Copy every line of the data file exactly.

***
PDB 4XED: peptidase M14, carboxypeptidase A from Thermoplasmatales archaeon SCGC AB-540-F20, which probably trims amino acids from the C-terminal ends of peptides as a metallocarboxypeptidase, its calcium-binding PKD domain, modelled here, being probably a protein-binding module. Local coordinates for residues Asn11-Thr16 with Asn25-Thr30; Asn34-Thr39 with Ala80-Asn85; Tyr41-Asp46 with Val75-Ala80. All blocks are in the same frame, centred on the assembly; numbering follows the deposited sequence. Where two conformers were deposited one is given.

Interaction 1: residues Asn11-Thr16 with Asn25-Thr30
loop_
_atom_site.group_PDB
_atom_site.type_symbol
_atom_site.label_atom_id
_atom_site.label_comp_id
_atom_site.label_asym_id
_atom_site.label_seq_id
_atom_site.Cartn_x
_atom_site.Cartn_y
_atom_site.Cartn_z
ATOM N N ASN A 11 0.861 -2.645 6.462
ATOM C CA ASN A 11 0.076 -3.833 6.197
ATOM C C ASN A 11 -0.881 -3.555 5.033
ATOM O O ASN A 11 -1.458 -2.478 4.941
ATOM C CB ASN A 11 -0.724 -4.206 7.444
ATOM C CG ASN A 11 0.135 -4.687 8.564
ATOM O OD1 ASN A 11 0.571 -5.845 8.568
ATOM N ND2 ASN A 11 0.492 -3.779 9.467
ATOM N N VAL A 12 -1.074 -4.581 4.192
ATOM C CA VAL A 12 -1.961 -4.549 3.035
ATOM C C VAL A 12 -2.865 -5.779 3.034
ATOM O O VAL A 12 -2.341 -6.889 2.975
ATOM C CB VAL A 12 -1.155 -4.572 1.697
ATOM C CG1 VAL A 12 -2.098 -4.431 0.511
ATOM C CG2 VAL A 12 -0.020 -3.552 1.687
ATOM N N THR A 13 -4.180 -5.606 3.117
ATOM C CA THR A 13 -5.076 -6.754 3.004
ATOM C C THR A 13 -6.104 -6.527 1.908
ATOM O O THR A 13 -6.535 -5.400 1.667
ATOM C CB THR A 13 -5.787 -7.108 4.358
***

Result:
PDB 4XED: peptidase M14, carboxypeptidase A from Thermoplasmatales archaeon SCGC AB-540-F20, which probably trims amino acids from the C-terminal ends of peptides as a metallocarboxypeptidase, its calcium-binding PKD domain, modelled here, being probably a protein-binding module. Local coordinates for residues Asn11-Thr16 with Asn25-Thr30; Asn34-Thr39 with Ala80-Asn85; Tyr41-Asp46 with Val75-Ala80. All blocks are in the same frame, centred on the assembly; numbering follows the deposited sequence. Where two conformers were deposited one is given.

Interaction 1: residues Asn11-Thr16 with Asn25-Thr30
loop_
_atom_site.group_PDB
_atom_site.type_symbol
_atom_site.label_atom_id
_atom_site.label_comp_id
_atom_site.label_asym_id
_atom_site.label_seq_id
_atom_site.Cartn_x
_atom_site.Cartn_y
_atom_site.Cartn_z
ATOM N N ASN A 11 0.861 -2.645 6.462
ATOM C CA ASN A 11 0.076 -3.833 6.197
ATOM C C ASN A 11 -0.881 -3.555 5.033
ATOM O O ASN A 11 -1.458 -2.478 4.941
ATOM C CB ASN A 11 -0.724 -4.206 7.444
ATOM C CG ASN A 11 0.135 -4.687 8.564
ATOM O OD1 ASN A 11 0.571 -5.845 8.568
ATOM N ND2 ASN A 11 0.492 -3.779 9.467
ATOM N N VAL A 12 -1.074 -4.581 4.192
ATOM C CA VAL A 12 -1.961 -4.549 3.035
ATOM C C VAL A 12 -2.865 -5.779 3.034
ATOM O O VAL A 12 -2.341 -6.889 2.975
ATOM C CB VAL A 12 -1.155 -4.572 1.697
ATOM C CG1 VAL A 12 -2.098 -4.431 0.511
ATOM C CG2 VAL A 12 -0.020 -3.552 1.687
ATOM N N THR A 13 -4.180 -5.606 3.117
ATOM C CA THR A 13 -5.076 -6.754 3.004
ATOM C C THR A 13 -6.104 -6.527 1.908
ATOM O O THR A 13 -6.535 -5.400 1.667
ATOM C CB THR A 13 -5.787 -7.108 4.358